Originally created in 1997, Wyoming’s 20-member Early Childhood State Advisory Council (ECSAC) supports collaboration and coordination across the state’s early education agencies and programs. A 2019 executive order outlines the Council’s duties:
- Conducting a periodic statewide needs assessment, broadly considering the community context and data indicators that reflect the well-being, health and success of young children and their families;
- Identifying opportunities for, and barriers to, practice and policy coordination and collaboration among federally funded child development, child care, and early childhood education programs and services, including collaboration and coordination among state agencies and partners responsible for administering such programs;
- Developing recommendations for the governor, state agencies, statewide and local early childhood initiatives, and/or direct services providers who work with young children and families;
- Working with state agencies to harness the expertise of early childhood providers and stakeholders in implementing state and federal grants, including the development of early childhood policies necessary for the Federal Child Care Development Block Grant Fund, and;
- Reporting once per year to the governor on the needs of Wyoming’s youngest children and the impact of the state’s early childhood programs, including recommendations and collaborative actions that would increase that impact. Members of the council include state agency administrators, elected officials, governor’s office staff, educators, parents, advocates, and others.
Wyoming Department of Family Services. (1997). Wyoming Early Childhood State Advisory Council (ECSAC).
State of Wyoming Executive Department. (2019). Order 2019-4: Wyoming Early Childhood State Advisory Council.
Wyoming Department of Family Services. (2019). Wyoming Early Childhood State Advisory Council Roster.
Connections to Key Early Learning Study at Harvard (ELS@H) Findings:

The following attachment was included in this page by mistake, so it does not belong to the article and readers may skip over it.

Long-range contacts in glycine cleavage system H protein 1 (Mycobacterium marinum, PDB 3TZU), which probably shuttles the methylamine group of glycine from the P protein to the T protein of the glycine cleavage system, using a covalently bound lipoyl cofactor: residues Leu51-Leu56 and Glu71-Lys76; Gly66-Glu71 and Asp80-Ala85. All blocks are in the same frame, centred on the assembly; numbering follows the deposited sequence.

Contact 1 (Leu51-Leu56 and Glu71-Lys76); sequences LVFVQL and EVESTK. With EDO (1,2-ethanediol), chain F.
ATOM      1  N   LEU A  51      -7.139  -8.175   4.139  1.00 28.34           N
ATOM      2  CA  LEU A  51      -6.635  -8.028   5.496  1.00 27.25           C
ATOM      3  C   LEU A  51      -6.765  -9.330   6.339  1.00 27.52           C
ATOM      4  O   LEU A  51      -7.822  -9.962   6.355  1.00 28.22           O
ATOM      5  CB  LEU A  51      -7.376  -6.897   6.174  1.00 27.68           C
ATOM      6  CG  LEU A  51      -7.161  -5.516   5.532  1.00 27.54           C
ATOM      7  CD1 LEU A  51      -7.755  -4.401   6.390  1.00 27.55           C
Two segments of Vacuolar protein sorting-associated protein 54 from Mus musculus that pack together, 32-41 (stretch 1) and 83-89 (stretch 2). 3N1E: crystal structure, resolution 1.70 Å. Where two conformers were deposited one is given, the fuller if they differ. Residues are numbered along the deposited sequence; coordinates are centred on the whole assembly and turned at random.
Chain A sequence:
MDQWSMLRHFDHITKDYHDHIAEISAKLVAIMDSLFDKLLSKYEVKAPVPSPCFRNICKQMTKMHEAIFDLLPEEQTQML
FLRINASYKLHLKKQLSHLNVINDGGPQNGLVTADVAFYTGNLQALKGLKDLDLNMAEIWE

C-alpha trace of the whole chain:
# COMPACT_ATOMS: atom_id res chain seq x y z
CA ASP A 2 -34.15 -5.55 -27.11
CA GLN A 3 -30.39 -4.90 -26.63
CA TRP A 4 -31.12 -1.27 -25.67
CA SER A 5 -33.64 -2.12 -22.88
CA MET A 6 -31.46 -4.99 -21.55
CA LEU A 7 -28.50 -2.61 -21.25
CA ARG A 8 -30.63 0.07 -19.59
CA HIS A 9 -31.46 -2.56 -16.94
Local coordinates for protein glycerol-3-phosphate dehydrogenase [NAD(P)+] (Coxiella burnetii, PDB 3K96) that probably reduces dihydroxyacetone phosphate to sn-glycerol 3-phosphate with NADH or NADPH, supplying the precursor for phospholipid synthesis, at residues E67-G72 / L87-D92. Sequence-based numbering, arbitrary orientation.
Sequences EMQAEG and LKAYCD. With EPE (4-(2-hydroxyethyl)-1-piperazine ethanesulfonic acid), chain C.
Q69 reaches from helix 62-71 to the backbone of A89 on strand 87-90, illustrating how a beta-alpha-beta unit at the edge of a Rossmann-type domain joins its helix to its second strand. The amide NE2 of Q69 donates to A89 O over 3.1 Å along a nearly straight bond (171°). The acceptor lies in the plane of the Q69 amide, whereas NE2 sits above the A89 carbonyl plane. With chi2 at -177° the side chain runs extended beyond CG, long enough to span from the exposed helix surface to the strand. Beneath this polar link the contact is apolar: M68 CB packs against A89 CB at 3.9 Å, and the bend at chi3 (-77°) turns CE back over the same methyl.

Learn more about ELS@H Findings
Strong infrastructure and systems – including governance structures and data systems – are key aspects of high-quality early education and care. And research suggests there is a need for more accessible, affordable, and high-quality early education within a mixed-delivery system; strengthening infrastructure and systems is one important way states and cities can take action to address these needs and accomplish these goals.
Findings from the Early Learning Study at Harvard (ELS@H) that connect to the need for more robust infrastructure and systems, including data systems:
- Families rely on a range of formal (e.g., Head Start, center-based care, public pre-K) and more informal (e.g., home-based, relative care) early education settings; when choosing a setting for their child, families balance many logistical constraints and personal preferences.
- But for many families – and especially low- and middle-income families – early education choices remain tightly constrained due to issues of affordability and supply.
- No one early education setting type is inherently of higher quality than another; children develop and learn well in every setting type, and in the study, all setting types showed room to grow in quality.
- We have learned a great deal from this groundbreaking, large-scale study. Nevertheless, there is still much to learn about what children, families, and educators need, and about what “works” – for whom and under what circumstances – across all the diverse settings where young children learn and grow.